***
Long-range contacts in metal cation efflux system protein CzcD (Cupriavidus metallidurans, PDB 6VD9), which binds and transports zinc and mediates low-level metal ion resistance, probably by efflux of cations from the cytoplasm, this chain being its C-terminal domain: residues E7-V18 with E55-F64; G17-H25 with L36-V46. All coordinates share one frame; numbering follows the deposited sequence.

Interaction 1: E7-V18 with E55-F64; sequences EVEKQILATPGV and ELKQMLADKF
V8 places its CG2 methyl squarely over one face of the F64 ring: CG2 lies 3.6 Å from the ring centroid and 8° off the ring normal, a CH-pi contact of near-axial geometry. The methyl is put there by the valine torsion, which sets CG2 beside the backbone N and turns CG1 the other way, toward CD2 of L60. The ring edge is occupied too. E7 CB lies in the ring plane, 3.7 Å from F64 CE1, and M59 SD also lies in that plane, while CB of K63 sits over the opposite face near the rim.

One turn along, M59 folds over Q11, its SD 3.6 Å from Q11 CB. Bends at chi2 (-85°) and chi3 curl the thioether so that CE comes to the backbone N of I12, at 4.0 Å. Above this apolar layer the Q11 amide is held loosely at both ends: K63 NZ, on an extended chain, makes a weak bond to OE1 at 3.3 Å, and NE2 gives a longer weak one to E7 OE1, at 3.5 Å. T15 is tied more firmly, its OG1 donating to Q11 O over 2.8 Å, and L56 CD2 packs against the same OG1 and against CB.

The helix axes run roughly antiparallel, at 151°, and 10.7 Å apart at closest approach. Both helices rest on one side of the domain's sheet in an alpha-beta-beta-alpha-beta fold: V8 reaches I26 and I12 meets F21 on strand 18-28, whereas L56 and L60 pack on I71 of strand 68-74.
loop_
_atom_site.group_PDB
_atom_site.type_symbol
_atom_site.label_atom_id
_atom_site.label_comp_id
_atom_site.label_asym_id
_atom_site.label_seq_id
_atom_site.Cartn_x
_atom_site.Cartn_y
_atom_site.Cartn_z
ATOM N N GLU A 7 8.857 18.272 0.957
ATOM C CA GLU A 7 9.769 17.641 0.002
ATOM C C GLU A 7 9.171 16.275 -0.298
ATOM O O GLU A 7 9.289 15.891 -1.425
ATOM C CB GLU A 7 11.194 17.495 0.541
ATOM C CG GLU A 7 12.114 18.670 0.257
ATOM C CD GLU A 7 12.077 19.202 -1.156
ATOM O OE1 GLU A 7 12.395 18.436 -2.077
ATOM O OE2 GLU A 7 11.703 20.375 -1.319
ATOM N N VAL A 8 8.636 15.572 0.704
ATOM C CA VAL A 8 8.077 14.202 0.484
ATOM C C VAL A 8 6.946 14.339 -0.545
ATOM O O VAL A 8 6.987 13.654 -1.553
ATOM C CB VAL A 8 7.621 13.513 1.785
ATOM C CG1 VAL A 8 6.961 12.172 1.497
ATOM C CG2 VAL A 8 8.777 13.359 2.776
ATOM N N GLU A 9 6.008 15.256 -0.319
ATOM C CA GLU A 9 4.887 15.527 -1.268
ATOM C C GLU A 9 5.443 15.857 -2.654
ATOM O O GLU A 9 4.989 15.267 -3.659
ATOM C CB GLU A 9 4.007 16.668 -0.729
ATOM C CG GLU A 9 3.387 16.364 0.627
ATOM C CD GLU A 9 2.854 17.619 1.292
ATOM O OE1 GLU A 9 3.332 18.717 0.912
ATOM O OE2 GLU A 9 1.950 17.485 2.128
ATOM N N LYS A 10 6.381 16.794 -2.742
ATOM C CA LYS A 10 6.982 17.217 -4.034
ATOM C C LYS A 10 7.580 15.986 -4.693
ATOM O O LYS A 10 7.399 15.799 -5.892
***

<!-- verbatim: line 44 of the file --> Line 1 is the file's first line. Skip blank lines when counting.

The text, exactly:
ATOM O O LYS A 10 7.399 15.799 -5.892